Westport company Portwest has more than 6,000 employees worldwide and avails of IP Telecom’s Hosted PBX solution, in both its Westport and Manchester bases. Both sites are able to communicate via three digit extensions, meaning it’s no different than if they were in the same building. Employees also utilise the softphone applications, which replicate a user’s deskphone on their mobile device.
Paul Forry, of Portwest, explained why it opted to run with this solution.
“We are a medium SME with turnover of about €140 million. We have our HQ in Westport, our main European Warehouse in Britain, a development office in Manchester, warehouses in Poland, Dubai, the US and Australia and a manufacturing plant in Bangladesh. Up until recently, we had kits on those sites whereby everything was local. Two or three years ago, we took the decision to go more cloud-based and slowly but surely upgraded the entire system. Around 18 months ago I contacted IP Telecom after doing a bit of research about different solutions. They impressed me, particularly Anthony, and invited me up to Dublin to discuss the implementation of a cloud based PBX. It just seemed like the ideal solution for us,” he continued.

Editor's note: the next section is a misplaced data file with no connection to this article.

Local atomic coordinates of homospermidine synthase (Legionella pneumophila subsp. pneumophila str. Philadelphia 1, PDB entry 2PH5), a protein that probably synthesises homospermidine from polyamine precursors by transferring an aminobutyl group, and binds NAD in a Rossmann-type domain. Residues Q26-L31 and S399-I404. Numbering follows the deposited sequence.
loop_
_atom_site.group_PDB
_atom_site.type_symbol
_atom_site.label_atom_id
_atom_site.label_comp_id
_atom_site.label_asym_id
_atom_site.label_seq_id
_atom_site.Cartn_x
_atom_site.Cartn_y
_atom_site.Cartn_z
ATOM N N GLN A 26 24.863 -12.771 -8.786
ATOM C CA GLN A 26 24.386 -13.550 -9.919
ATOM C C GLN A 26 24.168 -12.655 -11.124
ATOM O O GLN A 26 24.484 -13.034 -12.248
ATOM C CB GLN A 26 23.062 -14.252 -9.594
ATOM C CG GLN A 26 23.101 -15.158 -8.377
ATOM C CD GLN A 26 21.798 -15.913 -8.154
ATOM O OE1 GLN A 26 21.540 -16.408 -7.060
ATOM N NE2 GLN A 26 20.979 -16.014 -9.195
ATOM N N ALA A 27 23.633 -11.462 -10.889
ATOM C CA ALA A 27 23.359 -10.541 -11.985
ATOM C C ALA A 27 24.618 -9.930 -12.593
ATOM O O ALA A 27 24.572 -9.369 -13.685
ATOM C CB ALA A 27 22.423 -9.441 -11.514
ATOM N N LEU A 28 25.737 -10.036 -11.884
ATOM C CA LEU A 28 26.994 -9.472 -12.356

After a successful trial in the Manchester office, PortWest recently introduced IP Telecom technology into its Westport office, which has 100 employees.
“In terms of Westport, we already had everything we needed in place in terms of infrastructure. We had fibre broadband and we had the 30MB leased line that we needed. We didn’t need to upgrade any of our kit to avail of the VOIP solution. We had the phones and all the hardware in place.”
Such was the success of the rollout in Westport and Manchester, Portwest is now planning the arrival of IP Telecom to its Yorkshire division. The company has approximately 200 staff there.
“We have our sales department, our account department, our warehouse and a call centre there,” explained Forry.
“The next phase of our plan is implementing a call-centre solution.” Forry detailed the troubleshooting process, should something go awry.
“Before we implemented this solution, if there was a problem with our phone systems, it could be two days before we sort it out,” he said. Now, it’s instant. They trained us on how to use the system for minor, little issues like somebody wanting to change an extension number. We can do that ourselves in less than two minutes. For issues of a more serious nature, such as calls dropping, we pick up the phone to the support team in IP Telecom and we usually have an answer within 15-20 minutes.
“We needed a system we could personalise for our sales team and IP Telecom’s programmer, Brian, put together a solution just for us. You wouldn’t get that kind of flexibility on an off-the-shelf PBX service. It’s absolutely fantastic.”
IP Telecom recently invested €500,000 in its infrastructure backbone by completing the deployment of point of presence architecture into the BT Data Centre in City West Business Park in west Dublin.
Written by Jess Kelly for The Sunday Business Post, July 2017. Jess is Newstalk’s technology correspondent.